Running Time: 121 minutes
Starring: Johnny Depp, Gary Farmer, Crispin Glover, Lance Henriksen, John Hurt, Robert Mitchum, Iggy Pop, Gabriel Byrne, Billy Bob Thornton, Alfred Molina.
Directed By: Jim Jarmusch
Rating: 1.5 out of 10
A man is pursued into the wilderness after killing a man. He befriends an Indian who guides him through the forest and in his spiritual life.
This is my second entry into the movie club (DJ’s Digital Movie Club) which can be found on Facebook. Imagine if you will that directors David Lynch, Terrence Malick, and Wes Anderson were able to somehow have a love child together (shudder.) That love child then grew up to be a director, and that is where we find ourselves with this film. Taking place sometime in the 19th century, Dead Man is the story of William Blake. He is on the run after killing a man, and meets up with a strange Indian (named Nobody) in the woods. Together they stay one step ahead of their pursuers as Nobody guides Blake into the spiritual realm.
At best this movie could be described as pretentious nonsense. At worst it could be described as Art House drivel. Shot in black and white, the movie starts out and we encounter William Blake as he rides on a train. He is on the way to the town of Machine for an accounting job. Most viewers will know if this movie is for them from this train ride alone. With the constant fade to blacks, prolonged dialogue silences, and strange character interactions, it is all a little too much for my liking. The film never really breaks out of this strange style, and it lost me entirely from about the time Blake heads out in to the wilderness as a wanted man. The film than becomes little more than philosophical meandering between Blake and the Indian (Nobody.) As your eyes slowly start to close from all inane dialogue, you will be jilted awake by one of the most obnoxious musical scores that I can ever recall. Neil Young has cranked his guitar to 11 and basically plays the same notes for the whole damn film. Equal parts bored and annoyed, the movie is all over the place in terms of style and one wonders what the hell is happening. At one point the film can be excessively violent as a bullet rips through a man’s throat. The next moment it sees Three Stooge’s type comedy as a few men share some beans in the forest, which then turns into a foolish argument. This film is classified as a journey and it is. It is just not a fun journey. Like when you are on a plane, and are stuck sitting between two kids blasting the music on their IPhones.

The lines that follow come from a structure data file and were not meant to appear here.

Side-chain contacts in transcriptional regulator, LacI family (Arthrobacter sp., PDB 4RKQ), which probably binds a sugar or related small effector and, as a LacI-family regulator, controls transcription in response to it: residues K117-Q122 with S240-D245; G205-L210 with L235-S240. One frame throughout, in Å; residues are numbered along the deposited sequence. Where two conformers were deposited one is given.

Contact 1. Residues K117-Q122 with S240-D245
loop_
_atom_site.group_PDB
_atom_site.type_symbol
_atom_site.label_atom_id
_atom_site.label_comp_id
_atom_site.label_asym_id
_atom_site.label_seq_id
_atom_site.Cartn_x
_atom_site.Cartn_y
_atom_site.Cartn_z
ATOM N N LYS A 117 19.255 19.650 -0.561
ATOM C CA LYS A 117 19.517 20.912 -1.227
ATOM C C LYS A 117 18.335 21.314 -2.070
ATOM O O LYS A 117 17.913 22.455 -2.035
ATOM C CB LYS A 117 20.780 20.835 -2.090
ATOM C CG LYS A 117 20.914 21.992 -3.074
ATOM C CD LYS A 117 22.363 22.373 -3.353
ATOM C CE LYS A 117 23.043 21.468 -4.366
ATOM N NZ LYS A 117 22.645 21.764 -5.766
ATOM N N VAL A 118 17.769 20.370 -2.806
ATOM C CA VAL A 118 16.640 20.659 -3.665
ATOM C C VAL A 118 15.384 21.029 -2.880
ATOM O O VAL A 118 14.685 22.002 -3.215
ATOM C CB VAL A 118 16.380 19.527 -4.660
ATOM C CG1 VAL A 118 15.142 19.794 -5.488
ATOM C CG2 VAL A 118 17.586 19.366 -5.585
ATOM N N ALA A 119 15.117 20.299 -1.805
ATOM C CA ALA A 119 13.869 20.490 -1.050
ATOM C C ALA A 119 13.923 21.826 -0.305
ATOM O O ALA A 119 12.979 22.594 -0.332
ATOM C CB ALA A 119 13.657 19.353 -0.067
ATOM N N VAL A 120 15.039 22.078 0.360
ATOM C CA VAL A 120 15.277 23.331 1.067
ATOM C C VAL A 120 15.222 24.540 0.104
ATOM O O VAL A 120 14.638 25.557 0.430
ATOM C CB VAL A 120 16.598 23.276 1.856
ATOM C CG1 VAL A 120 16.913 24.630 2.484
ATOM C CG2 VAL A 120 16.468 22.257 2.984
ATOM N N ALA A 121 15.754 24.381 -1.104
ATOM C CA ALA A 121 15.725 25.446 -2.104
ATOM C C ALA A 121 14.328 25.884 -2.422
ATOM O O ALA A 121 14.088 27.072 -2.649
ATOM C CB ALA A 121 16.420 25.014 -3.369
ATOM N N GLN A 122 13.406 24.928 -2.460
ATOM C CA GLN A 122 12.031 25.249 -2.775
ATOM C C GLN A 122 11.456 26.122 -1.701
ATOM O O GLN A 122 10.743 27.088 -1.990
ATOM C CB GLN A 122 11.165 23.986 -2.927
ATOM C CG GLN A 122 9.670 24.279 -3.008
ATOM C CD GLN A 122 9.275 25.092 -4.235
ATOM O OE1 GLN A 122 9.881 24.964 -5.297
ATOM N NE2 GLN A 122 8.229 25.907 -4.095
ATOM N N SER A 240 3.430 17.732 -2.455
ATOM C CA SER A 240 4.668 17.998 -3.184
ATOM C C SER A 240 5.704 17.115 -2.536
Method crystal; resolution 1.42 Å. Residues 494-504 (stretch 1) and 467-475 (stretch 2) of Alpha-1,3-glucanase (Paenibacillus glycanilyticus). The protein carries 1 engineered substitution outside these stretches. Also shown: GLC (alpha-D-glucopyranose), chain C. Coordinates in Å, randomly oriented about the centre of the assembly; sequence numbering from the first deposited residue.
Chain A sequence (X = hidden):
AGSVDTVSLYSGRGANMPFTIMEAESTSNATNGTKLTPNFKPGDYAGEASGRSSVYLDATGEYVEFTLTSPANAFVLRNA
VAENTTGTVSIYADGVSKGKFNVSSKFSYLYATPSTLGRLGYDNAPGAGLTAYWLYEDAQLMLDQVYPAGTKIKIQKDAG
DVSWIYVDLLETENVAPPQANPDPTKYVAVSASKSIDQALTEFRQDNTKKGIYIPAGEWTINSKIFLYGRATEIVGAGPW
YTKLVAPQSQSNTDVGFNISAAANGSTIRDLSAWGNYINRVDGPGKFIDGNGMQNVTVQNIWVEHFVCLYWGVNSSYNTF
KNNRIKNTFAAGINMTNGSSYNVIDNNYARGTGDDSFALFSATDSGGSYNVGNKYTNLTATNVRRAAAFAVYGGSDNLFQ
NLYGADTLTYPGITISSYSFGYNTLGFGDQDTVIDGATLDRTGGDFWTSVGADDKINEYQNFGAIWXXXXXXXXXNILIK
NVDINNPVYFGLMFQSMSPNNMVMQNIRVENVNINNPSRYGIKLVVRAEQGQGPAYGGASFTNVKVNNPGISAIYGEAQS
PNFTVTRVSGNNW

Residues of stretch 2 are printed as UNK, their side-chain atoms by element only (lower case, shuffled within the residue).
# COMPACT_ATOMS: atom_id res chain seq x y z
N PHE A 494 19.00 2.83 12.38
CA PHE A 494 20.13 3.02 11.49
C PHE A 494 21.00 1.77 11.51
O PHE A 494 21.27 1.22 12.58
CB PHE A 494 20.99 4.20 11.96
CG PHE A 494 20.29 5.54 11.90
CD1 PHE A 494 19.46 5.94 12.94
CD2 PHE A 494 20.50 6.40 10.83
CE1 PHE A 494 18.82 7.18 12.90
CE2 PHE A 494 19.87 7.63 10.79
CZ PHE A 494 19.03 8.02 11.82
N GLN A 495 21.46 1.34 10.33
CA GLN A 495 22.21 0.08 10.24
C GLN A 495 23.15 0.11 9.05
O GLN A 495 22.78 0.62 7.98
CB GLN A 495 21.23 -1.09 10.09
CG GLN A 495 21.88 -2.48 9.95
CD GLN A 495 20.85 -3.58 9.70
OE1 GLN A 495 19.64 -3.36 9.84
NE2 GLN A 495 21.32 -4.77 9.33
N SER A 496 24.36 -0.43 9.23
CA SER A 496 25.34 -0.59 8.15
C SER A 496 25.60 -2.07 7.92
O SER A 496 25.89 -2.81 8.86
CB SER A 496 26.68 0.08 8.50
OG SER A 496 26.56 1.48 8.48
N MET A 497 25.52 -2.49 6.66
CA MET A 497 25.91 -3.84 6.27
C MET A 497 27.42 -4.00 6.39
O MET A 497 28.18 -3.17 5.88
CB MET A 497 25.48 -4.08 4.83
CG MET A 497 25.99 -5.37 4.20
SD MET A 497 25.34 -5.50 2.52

I liken this film to a piece of strange art that is hanging on a wall of a museum. You stare at it wondering what the hell the artist is trying to say and not fully getting it. You can walk away from a piece of art though. With this film you are stuck in your own personal purgatory. Dissect this film all you want. You can call it allegorical, satirical, existential, and it is rife with symbolism and metaphors. If I needed all of those things, I would hop into a DeLorean, head back to grade 11 English and read Michael Ondaatje again. I struggled to finish this film as it just becomes more and more bizarre. Blake cuddles with a dead fawn, Nobody trips out on peyote, and people are viciously killed in an attempt to capture William Blake. The ending could not come quick enough (and it doesn’t) and it goes out the way it started, poorly. In conclusion, this film is not made for the everyday film watcher. It is made more for film students and for people who like to discuss the meaning of every scene. Call it whatever you want, I call it a hard sell.
Director and writer Jim Jarmusch has created a spiritual journey that some will applaud, while others will loathe. I will grant him two things. He has the power to stop time with this film, and that you can make a film under the influence of narcotics. He lost me at almost every turn, and it was a struggle to find any shred of a coherent thought to this film. His pacing, musical score, and dialogue are all wearisome. I have not seen another Jarmusch film and it will be a long time before I can go back to his vision of good theatre.
I cannot recommend this film and while granted I am not familiar with William Blake’s poetry, even if I was, I don’t think this would be my type of film.
T Factor + If you are a student of film, and like to discuss symbolism and metaphors in your movies, then this could score WAY higher on the rating scale.
T Factor – If you do not like Johnny Depp as an actor, then this could score lower on the rating scale.
If you liked this film reel recommendations: Adaptation, Broken Flowers.